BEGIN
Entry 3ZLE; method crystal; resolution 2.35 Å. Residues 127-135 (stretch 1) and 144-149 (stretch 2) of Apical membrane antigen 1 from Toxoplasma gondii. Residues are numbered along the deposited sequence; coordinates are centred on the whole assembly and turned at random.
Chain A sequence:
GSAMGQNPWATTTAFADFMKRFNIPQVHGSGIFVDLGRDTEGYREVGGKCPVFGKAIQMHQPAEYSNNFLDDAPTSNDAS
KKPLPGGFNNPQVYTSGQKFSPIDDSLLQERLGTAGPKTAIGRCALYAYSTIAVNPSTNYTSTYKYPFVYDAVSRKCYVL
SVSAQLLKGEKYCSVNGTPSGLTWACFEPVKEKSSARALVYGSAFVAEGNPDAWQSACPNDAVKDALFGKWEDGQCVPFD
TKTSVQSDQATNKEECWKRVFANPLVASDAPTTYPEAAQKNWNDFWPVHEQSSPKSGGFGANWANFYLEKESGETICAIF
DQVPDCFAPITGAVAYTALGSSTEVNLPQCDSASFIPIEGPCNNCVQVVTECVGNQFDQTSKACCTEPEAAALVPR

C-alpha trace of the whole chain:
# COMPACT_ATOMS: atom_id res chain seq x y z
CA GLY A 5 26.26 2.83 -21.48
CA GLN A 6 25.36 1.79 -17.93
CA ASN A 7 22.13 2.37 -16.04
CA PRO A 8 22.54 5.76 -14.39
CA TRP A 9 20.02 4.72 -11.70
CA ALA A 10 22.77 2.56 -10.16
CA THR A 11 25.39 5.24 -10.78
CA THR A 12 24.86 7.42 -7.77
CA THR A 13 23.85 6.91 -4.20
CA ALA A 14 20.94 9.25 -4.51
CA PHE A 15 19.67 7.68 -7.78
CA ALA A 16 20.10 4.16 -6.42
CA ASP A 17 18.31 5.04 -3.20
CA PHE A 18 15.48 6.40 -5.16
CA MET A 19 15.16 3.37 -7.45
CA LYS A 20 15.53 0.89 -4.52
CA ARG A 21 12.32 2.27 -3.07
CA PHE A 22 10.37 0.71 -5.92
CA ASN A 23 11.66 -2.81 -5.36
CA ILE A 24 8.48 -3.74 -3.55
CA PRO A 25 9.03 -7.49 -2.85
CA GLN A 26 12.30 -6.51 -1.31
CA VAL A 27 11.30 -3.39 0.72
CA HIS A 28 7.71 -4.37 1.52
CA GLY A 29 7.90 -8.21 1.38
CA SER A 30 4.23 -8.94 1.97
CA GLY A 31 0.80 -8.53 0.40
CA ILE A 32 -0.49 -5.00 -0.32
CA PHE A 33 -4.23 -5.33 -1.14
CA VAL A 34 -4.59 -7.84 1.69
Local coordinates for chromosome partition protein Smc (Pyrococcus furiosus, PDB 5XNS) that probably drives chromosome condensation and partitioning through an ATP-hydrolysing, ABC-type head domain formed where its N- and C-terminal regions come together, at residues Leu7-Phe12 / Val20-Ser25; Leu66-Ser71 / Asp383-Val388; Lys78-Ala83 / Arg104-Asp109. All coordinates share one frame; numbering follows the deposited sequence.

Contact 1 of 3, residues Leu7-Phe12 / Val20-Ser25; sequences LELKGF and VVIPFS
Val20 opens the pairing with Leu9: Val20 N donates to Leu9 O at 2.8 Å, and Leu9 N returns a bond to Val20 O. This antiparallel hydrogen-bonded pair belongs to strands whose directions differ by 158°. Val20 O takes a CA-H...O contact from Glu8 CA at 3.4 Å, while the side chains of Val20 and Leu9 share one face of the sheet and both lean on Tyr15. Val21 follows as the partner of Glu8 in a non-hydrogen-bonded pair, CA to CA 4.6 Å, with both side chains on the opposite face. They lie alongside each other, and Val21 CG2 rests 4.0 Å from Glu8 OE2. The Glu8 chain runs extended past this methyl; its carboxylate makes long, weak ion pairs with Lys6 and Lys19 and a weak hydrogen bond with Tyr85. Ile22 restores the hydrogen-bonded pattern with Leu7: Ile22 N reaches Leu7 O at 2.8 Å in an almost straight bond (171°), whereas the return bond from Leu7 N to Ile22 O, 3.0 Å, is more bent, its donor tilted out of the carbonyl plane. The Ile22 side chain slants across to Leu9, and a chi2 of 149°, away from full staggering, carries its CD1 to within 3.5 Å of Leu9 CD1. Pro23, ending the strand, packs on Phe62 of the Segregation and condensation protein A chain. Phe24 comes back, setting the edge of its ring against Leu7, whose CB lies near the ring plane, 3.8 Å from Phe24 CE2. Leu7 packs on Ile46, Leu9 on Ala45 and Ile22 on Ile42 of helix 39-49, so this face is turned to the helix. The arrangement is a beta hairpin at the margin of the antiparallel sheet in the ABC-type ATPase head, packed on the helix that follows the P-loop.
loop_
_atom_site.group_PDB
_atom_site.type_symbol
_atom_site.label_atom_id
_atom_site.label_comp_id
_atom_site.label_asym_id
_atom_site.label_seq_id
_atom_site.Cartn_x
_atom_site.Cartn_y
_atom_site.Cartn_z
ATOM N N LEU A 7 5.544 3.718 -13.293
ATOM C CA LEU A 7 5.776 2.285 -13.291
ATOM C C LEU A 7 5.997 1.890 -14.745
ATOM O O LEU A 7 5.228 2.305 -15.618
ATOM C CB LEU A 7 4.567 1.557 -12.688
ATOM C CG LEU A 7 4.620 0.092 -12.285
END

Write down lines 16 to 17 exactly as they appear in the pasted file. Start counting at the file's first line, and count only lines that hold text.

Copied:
CA THR A 11 25.39 5.24 -10.78
CA THR A 12 24.86 7.42 -7.77